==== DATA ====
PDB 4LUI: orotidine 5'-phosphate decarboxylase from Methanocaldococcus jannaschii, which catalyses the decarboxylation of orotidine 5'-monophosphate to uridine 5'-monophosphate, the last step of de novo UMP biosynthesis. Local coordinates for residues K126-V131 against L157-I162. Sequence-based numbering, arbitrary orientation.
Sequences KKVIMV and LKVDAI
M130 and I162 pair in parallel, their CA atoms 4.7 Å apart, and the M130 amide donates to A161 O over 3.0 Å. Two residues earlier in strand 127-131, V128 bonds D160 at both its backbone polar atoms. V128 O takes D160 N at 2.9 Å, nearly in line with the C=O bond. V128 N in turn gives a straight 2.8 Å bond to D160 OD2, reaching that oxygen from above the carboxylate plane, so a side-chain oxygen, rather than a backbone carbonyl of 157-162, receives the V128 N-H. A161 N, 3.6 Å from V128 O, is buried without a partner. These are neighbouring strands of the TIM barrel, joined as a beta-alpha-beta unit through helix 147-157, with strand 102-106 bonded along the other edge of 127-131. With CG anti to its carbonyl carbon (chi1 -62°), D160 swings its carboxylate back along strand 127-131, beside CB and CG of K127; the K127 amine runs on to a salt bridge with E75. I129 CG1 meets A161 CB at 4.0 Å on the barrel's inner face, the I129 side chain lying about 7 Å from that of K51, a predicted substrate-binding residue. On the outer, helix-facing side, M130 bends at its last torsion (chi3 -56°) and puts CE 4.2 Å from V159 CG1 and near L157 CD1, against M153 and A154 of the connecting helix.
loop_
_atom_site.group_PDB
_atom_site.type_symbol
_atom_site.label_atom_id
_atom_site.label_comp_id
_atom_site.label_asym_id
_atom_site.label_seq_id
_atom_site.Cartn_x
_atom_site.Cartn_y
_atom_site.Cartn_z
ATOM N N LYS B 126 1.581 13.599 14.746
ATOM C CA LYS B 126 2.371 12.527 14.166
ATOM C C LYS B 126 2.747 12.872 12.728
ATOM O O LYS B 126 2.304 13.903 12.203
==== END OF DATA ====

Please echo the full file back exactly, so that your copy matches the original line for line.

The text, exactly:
PDB 4LUI: orotidine 5'-phosphate decarboxylase from Methanocaldococcus jannaschii, which catalyses the decarboxylation of orotidine 5'-monophosphate to uridine 5'-monophosphate, the last step of de novo UMP biosynthesis. Local coordinates for residues K126-V131 against L157-I162. Sequence-based numbering, arbitrary orientation.
Sequences KKVIMV and LKVDAI
M130 and I162 pair in parallel, their CA atoms 4.7 Å apart, and the M130 amide donates to A161 O over 3.0 Å. Two residues earlier in strand 127-131, V128 bonds D160 at both its backbone polar atoms. V128 O takes D160 N at 2.9 Å, nearly in line with the C=O bond. V128 N in turn gives a straight 2.8 Å bond to D160 OD2, reaching that oxygen from above the carboxylate plane, so a side-chain oxygen, rather than a backbone carbonyl of 157-162, receives the V128 N-H. A161 N, 3.6 Å from V128 O, is buried without a partner. These are neighbouring strands of the TIM barrel, joined as a beta-alpha-beta unit through helix 147-157, with strand 102-106 bonded along the other edge of 127-131. With CG anti to its carbonyl carbon (chi1 -62°), D160 swings its carboxylate back along strand 127-131, beside CB and CG of K127; the K127 amine runs on to a salt bridge with E75. I129 CG1 meets A161 CB at 4.0 Å on the barrel's inner face, the I129 side chain lying about 7 Å from that of K51, a predicted substrate-binding residue. On the outer, helix-facing side, M130 bends at its last torsion (chi3 -56°) and puts CE 4.2 Å from V159 CG1 and near L157 CD1, against M153 and A154 of the connecting helix.
loop_
_atom_site.group_PDB
_atom_site.type_symbol
_atom_site.label_atom_id
_atom_site.label_comp_id
_atom_site.label_asym_id
_atom_site.label_seq_id
_atom_site.Cartn_x
_atom_site.Cartn_y
_atom_site.Cartn_z
ATOM N N LYS B 126 1.581 13.599 14.746
ATOM C CA LYS B 126 2.371 12.527 14.166
ATOM C C LYS B 126 2.747 12.872 12.728
ATOM O O LYS B 126 2.304 13.903 12.203